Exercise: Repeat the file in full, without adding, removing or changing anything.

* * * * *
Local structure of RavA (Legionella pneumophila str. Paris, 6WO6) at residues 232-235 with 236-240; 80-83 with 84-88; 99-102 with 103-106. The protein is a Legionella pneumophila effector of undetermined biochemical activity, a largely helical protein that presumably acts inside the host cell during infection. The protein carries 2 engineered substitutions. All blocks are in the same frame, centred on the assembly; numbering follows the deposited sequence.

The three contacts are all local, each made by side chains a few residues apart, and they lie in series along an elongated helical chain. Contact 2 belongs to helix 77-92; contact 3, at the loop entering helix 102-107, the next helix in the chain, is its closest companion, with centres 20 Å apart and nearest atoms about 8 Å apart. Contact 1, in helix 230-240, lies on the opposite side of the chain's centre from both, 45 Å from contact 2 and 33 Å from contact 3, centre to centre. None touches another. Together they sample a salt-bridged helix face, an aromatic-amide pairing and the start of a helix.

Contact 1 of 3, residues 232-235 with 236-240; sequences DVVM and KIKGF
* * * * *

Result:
Local structure of RavA (Legionella pneumophila str. Paris, 6WO6) at residues 232-235 with 236-240; 80-83 with 84-88; 99-102 with 103-106. The protein is a Legionella pneumophila effector of undetermined biochemical activity, a largely helical protein that presumably acts inside the host cell during infection. The protein carries 2 engineered substitutions. All blocks are in the same frame, centred on the assembly; numbering follows the deposited sequence.

The three contacts are all local, each made by side chains a few residues apart, and they lie in series along an elongated helical chain. Contact 2 belongs to helix 77-92; contact 3, at the loop entering helix 102-107, the next helix in the chain, is its closest companion, with centres 20 Å apart and nearest atoms about 8 Å apart. Contact 1, in helix 230-240, lies on the opposite side of the chain's centre from both, 45 Å from contact 2 and 33 Å from contact 3, centre to centre. None touches another. Together they sample a salt-bridged helix face, an aromatic-amide pairing and the start of a helix.

Contact 1 of 3, residues 232-235 with 236-240; sequences DVVM and KIKGF